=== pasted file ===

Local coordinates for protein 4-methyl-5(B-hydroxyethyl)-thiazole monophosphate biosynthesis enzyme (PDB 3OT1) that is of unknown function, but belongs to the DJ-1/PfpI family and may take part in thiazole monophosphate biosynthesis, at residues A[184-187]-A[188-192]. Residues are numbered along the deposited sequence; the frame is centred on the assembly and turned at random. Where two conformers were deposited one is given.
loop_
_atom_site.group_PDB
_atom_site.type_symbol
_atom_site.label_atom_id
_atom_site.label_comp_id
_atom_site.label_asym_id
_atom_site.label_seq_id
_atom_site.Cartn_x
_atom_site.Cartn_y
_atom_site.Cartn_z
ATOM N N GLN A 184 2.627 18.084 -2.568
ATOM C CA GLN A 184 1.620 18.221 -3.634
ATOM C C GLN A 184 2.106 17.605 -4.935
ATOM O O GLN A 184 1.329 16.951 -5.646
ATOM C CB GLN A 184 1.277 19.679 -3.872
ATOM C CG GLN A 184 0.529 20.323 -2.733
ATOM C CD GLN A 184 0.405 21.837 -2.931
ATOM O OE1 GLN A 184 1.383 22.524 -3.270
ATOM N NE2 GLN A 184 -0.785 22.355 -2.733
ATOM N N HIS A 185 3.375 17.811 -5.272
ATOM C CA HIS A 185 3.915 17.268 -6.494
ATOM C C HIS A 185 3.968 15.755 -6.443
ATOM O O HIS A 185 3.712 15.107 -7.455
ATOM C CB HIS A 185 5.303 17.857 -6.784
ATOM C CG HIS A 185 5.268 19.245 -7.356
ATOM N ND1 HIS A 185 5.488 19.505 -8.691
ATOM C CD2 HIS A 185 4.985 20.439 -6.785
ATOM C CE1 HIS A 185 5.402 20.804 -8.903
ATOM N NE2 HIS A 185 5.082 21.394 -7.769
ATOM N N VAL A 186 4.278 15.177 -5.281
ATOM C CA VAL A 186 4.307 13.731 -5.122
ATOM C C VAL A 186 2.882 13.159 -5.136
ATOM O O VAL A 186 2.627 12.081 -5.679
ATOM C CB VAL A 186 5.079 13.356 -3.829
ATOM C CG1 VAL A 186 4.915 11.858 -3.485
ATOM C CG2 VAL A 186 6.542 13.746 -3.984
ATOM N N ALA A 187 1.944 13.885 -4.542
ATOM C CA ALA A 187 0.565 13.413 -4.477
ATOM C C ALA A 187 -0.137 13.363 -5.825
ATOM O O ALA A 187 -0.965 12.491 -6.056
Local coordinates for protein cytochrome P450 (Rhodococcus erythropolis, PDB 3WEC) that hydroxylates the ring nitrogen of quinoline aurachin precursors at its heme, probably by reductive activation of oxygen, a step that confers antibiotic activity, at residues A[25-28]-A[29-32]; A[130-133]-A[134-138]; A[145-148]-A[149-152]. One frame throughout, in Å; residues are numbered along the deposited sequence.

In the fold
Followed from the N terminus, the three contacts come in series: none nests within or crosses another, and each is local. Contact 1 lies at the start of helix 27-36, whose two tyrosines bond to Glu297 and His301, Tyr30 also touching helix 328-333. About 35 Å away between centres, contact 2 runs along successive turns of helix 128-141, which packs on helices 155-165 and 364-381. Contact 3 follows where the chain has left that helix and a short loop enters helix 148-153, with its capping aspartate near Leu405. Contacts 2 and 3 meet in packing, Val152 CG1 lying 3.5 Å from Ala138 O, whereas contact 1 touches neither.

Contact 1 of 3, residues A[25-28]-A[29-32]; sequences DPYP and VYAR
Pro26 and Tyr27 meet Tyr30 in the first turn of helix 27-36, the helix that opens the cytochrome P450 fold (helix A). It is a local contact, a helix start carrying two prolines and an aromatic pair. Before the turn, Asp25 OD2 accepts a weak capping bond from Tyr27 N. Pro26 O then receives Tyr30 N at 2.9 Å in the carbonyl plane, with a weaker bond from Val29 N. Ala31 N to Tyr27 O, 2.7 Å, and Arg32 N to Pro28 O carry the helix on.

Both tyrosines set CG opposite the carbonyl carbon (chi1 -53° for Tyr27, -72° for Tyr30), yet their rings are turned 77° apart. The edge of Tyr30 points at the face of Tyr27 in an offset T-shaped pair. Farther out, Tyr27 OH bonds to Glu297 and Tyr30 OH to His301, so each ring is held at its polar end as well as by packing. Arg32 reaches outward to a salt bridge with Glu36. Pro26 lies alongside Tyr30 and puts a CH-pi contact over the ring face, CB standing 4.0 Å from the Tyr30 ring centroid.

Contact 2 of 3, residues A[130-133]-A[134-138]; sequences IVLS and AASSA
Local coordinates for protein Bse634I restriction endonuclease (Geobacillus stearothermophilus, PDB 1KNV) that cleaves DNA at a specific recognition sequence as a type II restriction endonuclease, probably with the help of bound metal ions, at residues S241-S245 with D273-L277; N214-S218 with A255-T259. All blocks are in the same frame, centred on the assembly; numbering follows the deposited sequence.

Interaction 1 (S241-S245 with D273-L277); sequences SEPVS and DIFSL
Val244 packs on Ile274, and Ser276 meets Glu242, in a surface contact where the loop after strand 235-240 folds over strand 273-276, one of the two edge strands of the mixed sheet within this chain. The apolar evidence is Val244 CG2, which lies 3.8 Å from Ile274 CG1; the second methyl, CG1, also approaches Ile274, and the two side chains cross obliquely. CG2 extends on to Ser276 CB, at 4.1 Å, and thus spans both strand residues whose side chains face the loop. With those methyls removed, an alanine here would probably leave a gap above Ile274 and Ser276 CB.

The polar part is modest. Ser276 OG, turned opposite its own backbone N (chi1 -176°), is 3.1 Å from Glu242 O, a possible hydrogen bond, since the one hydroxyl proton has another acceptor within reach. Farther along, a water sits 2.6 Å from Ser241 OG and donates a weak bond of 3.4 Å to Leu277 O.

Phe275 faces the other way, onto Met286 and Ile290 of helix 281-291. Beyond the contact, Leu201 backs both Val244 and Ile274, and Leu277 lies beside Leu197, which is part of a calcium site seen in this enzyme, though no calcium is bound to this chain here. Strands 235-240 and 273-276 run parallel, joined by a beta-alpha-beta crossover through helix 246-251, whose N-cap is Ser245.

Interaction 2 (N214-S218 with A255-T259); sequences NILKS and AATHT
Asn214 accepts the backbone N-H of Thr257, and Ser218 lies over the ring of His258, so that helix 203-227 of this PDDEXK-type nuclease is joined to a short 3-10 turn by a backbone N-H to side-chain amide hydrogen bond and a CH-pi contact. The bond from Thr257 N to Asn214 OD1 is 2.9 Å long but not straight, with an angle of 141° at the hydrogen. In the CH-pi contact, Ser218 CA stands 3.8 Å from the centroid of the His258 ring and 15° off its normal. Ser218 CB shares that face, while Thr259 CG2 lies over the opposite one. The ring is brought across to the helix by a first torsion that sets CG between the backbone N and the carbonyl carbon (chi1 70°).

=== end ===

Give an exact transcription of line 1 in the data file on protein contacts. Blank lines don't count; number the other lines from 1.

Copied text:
Local coordinates for protein 4-methyl-5(B-hydroxyethyl)-thiazole monophosphate biosynthesis enzyme (PDB 3OT1) that is of unknown function, but belongs to the DJ-1/PfpI family and may take part in thiazole monophosphate biosynthesis, at residues A[184-187]-A[188-192]. Residues are numbered along the deposited sequence; the frame is centred on the assembly and turned at random. Where two conformers were deposited one is given.